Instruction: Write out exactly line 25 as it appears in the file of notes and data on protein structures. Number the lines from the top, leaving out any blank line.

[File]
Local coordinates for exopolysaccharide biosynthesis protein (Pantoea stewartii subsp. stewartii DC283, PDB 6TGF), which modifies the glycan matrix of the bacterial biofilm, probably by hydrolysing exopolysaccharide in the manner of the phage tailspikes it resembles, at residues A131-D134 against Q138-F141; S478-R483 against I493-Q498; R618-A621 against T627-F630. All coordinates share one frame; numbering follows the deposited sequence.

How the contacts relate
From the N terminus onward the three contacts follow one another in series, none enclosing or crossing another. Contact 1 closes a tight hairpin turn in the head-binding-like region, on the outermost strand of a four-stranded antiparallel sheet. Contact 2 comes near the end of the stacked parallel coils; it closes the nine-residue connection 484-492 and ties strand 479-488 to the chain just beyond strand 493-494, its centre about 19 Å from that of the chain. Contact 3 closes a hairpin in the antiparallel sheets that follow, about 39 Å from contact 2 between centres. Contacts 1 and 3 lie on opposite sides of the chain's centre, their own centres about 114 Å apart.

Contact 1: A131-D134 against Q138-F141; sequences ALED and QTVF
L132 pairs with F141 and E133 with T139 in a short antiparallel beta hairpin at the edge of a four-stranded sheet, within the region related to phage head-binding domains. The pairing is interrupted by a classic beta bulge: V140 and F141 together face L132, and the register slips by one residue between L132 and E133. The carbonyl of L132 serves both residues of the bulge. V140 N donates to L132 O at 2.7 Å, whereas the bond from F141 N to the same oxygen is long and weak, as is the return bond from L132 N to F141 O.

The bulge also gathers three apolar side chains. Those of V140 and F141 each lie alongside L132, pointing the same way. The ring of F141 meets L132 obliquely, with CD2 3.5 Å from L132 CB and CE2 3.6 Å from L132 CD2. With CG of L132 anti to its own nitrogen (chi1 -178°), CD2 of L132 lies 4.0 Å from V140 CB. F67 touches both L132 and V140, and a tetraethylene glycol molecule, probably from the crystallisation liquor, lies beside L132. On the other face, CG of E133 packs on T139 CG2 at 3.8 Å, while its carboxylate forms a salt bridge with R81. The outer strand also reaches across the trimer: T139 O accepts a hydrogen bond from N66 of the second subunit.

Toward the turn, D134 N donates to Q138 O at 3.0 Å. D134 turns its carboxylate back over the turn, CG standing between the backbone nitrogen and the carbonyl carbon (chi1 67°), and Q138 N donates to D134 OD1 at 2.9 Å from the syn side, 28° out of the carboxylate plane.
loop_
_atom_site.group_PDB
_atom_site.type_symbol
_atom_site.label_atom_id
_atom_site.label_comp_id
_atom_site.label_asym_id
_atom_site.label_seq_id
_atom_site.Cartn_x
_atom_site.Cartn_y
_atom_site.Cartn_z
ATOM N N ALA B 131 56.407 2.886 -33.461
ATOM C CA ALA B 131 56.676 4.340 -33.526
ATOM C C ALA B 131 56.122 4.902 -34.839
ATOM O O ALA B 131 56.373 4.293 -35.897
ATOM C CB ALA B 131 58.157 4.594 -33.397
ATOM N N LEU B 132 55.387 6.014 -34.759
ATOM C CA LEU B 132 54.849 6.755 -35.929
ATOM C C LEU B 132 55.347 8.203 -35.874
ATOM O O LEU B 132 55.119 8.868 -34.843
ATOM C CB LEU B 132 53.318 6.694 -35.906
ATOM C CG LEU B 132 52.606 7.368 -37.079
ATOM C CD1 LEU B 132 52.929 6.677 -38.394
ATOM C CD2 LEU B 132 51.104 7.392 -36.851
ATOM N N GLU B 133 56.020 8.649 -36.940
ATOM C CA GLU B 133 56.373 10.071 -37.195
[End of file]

ATOM C C LEU B 132 55.347 8.203 -35.874